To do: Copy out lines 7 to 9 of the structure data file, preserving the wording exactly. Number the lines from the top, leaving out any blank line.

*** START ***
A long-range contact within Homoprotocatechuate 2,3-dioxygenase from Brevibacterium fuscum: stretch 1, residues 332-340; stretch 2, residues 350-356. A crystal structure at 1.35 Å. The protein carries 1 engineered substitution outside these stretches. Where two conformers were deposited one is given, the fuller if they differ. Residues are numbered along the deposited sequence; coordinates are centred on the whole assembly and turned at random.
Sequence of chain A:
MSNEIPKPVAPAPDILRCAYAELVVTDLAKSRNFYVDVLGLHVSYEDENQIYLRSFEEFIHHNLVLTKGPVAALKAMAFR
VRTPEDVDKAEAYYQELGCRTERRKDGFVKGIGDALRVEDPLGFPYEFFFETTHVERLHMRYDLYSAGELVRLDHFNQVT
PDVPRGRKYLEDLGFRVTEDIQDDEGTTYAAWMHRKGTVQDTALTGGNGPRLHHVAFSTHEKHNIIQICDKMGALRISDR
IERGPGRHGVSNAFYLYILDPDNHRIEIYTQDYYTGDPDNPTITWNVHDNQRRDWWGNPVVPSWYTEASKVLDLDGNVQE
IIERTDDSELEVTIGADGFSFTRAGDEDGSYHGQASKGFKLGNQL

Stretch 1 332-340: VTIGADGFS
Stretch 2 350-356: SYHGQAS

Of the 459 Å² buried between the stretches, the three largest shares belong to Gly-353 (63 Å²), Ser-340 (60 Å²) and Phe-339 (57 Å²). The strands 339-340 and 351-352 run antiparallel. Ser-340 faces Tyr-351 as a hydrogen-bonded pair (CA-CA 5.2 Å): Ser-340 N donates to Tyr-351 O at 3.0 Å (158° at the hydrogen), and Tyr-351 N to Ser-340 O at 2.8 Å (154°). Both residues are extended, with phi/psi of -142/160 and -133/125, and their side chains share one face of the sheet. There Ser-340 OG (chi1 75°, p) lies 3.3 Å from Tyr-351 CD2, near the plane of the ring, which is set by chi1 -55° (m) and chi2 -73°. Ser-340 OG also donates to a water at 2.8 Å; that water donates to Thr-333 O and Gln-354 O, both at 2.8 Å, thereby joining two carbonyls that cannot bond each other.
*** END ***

IIERTDDSELEVTIGADGFSFTRAGDEDGSYHGQASKGFKLGNQL

Stretch 1 332-340: VTIGADGFS
Stretch 2 350-356: SYHGQAS